SKILL on the water and on Price Street

With friends in Vietnam and on Navy ships throughout the world, Mills Lane IV continued to maneuver minesweepers out of Charleston and negotiate renovations on his “plush little pad” at 14 Price St. in Savannah on weekends he could get away.

He wrote to several friends that he looked forward to his extended cruise in the Mediterranean.

The USS SKILL, 1967

“Following the chaste example which I set during my Cambridge youth, my Navy sexual experiences have been limited so far to several exciting haircuts and one especially vigorous shoe shine, so I’m hoping that this cruise, far away from the Lane Banking Tradition and long enough away to spare me any diseased shame, will provide an opportunity for that.”

While he praised the food on his ship – honeydew melon, hare, duck, and lobster – all was not smooth sailing as supply officer on the USS SKILL in 1967.

“We flunked our annual supply inspection.… In addition to a vast collection of errors and omissions, we committed the sin of purchasing unauthorized pretzels and corn chips and charging them to the government as potato chips, for which we have a contract. From the government’s view, we were helping to corrupt a Navy supplier: from our view, we were just using money appropriated for the ship for foods the crew wanted. Anyway, we did deserve to get nabbed, since we had not bothered to hide the loot and since … according to our records, SKILL had consumed more than two hundred pounds of potato chips in two weeks.”

It was not only the inspectors who were dissatisfied.

“My morale had a strong set-back last week. My men all put in transfer requests because they were unhappy and our supply department reports were late beyond reason.… The Captain cornered me between the port side and the motor whale boat and told me how disappointed he had become with Ensign Lane’s performance as supply officer.… The supply department seems to rush from crisis to crisis. The Captain is convinced that I am too much in the hair of my men, harassing the troops; but he is wrong, because my real fault is not demanding proper performance and just letting the men do the job on their own, a kind of negative leadership.”

In another letter he explained it slightly differently.

“The captain feels that this lowly and youthful Ensign has grown too familiar and friendly with the troops and he demands that I be cool, distant, and aloof.… Partly because I’ve been taught that to show temper is a sign of weakness, partly because I’m essentially an affable, gentle civilian at heart, and partly because I’ve enough outside interests to keep all this military business in perspective, Ensign Lane has found it hard to frown, growl, and grow tense over trivial incidents.”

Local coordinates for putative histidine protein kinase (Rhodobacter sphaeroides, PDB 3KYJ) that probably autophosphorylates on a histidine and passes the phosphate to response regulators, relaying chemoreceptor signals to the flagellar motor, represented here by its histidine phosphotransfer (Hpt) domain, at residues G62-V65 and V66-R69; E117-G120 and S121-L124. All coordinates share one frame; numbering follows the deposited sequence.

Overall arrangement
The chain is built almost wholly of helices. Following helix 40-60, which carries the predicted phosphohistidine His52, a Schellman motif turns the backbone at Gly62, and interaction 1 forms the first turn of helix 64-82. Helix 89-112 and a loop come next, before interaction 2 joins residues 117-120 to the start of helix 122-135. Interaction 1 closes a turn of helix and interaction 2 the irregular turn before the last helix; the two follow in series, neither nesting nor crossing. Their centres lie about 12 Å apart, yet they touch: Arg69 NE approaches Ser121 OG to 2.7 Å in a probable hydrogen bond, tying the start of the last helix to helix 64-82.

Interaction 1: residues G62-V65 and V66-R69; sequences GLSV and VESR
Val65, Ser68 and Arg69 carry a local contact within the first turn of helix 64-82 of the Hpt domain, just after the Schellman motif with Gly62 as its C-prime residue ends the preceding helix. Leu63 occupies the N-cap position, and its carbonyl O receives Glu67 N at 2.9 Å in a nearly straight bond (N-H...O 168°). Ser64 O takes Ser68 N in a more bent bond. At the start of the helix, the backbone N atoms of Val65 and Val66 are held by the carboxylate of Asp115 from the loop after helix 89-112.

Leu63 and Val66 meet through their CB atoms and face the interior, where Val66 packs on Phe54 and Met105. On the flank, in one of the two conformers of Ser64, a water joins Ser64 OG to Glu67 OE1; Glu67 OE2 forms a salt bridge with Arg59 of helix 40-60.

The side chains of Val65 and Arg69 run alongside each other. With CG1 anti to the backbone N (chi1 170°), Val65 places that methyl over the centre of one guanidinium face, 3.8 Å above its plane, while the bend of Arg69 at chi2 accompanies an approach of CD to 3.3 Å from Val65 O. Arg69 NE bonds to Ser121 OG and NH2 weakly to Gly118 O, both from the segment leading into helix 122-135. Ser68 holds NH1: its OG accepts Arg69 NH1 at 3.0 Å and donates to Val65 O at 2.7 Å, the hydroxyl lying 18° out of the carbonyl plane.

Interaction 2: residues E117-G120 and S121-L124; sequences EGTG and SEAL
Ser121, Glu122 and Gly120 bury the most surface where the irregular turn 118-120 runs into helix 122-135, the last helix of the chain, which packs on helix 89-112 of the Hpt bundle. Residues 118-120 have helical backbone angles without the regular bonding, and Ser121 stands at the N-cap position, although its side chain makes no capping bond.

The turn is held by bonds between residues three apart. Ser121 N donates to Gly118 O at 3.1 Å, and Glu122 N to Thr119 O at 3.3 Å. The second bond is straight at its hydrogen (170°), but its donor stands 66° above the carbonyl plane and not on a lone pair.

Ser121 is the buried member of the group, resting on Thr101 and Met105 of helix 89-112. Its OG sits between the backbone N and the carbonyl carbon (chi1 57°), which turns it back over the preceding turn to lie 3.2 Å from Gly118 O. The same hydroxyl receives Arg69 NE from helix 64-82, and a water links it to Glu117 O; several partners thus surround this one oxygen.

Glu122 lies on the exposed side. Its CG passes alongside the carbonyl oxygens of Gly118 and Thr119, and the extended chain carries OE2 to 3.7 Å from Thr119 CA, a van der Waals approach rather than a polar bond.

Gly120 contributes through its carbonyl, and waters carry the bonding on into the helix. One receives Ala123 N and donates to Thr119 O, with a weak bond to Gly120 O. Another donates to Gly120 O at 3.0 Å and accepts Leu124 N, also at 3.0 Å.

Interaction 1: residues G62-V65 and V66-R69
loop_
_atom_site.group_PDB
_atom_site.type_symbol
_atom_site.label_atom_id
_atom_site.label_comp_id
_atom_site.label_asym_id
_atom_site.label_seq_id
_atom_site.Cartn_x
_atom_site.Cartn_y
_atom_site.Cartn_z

Since he confessed his weaknesses in letters to family and friends, his mother would update him on house restorations in Savannah and then scold him for his Navy shortcomings.

“It worries me that you have taken a reprimand from the Captain so lightly. I think your mind has been wholly on the house – and your job in the navy has not gotten the attention it requires. Now that your house is pretty well completed – you must do the best job of anyone aboard SKILL. You must work for commendation and make up for a poor start.

“For heavens sake, start doing a good job for the Navy and your skipper.”

By the time his minesweeper headed to the Caribbean, things were looking better.

“We are now at Guantanamo Bay, Cuba, an island of democracy surrounded by a sea of despotic Communism. Though there is much raw concrete and haze gray Navy paint surrounding us and not many palmy shores and native dancing girls, it is exciting to have my first trip away from our native shores to foreign parts.

“Things have picked up considerably now, since I have passed the captain’s threats on to my men and now we seem to be able to turn out the work. I’m standing watches alone now on the bridge, alone responsible for the safety of the ship at night when the other officers are asleep. Yesterday, with considerable help, I made my first landing at the pier. I’m sure you would be impressed to see this young Lord Nelson and John Paul Jones, standing proudly on the bridge, coolly and confidently commanding ‘Right standard rudder! All ahead two-thirds.'”

The ship also gave him plenty of time to think about his place in the world.